Karena Johnson, director, Whose Blood: A Tale of Desire and Despair Set in a 19th Century Operating Theatre

Published: Wednesday, March 2, 2011 14:31 | Interview by Sophia A Jackson
arena Johnson, director, Whose Blood
Karena Johnson, director, Whose Blood

Afridiziak Theatre News catches up with Karena Johnson, director of the play Whose Blood by award-winning playwright Alex Burger.


Karena is a leading theatre director and is currently the CEO/artistic director of the Broadway Theatre in Barking. The trailblazer has worked internationally in Iran, China, Nigeria, Turkey, and across Europe on a range of innovative and site specific projects.


Not much is given away in the synopsis of Whose Blood. Can you elaborate on what the play is about?

It is about a moment in British history on the cusp of radical changes and discovery. In medicine it is before anaesthetic and yet massive discoveries are being made about the internal workings of the body so knowledge outstrips ability. It is just before the abolition act so free and enslaved African people are living in London side by side. Against this context, it is about an ambitious immigrant from what is now known as Ghana, Efua's struggles to get her husband medical treatment, and attaining the mythical 'better life' in the west and not loose herself in the process.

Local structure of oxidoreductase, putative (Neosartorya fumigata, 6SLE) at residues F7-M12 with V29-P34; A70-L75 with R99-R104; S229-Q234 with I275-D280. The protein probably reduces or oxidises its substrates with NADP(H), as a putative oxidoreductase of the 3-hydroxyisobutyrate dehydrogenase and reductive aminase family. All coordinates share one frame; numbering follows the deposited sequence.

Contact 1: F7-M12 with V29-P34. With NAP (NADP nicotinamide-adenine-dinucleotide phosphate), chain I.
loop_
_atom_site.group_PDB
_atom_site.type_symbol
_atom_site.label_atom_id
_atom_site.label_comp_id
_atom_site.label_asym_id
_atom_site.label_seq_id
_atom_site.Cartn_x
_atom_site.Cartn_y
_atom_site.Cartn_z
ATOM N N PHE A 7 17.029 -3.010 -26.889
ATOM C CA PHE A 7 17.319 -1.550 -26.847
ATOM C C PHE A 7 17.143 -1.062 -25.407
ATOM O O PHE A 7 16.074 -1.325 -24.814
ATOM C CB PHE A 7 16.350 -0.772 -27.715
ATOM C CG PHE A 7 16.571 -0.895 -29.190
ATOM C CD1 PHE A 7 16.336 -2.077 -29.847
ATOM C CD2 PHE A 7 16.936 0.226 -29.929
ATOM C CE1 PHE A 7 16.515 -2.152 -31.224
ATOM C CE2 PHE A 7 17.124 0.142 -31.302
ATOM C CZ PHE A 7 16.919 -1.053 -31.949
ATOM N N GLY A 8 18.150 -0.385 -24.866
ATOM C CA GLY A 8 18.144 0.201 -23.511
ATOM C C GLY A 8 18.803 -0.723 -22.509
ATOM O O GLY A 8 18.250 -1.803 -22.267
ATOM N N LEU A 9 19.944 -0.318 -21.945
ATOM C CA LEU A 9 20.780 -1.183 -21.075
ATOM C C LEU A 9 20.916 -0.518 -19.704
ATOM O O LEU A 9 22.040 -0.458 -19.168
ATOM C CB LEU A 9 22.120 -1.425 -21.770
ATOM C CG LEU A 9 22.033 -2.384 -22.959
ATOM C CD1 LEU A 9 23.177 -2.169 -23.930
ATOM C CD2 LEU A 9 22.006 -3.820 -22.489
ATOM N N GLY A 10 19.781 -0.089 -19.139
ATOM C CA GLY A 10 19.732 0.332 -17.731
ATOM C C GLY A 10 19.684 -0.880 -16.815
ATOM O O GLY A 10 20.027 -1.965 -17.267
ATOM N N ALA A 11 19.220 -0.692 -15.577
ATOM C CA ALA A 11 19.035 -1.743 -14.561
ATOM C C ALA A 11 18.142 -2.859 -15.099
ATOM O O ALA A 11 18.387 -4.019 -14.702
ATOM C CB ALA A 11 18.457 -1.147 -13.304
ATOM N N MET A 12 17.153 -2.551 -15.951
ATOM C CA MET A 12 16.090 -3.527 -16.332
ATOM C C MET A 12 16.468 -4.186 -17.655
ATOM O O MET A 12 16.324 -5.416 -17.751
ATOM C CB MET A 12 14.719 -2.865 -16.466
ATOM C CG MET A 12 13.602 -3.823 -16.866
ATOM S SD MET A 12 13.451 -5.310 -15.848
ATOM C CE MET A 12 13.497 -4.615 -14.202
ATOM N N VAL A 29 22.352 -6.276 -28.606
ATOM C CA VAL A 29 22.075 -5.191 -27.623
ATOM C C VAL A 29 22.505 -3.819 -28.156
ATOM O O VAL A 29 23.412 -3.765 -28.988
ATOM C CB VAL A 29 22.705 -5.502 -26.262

What's it like working on a period drama?

It is interesting researching the period but essentially the wants and desires of human beings are universal whatever era they live in.


Describe Whose Blood in four words?

It's lyrical, surprising, moving and atmospheric.


What will audiences get out of coming to see this production?

Audiences will engage with the universal story of striving for a dream. A insight into an period in London's history that we often don't think of black people living in even though there were over 20,000 African Londoners at the time. Audiences will also get to discover a hidden space in The Old Operating Theatre.


It must be a real privilege to have worked in places such as Nigeria, Iran and China – what kind of productions have you worked on?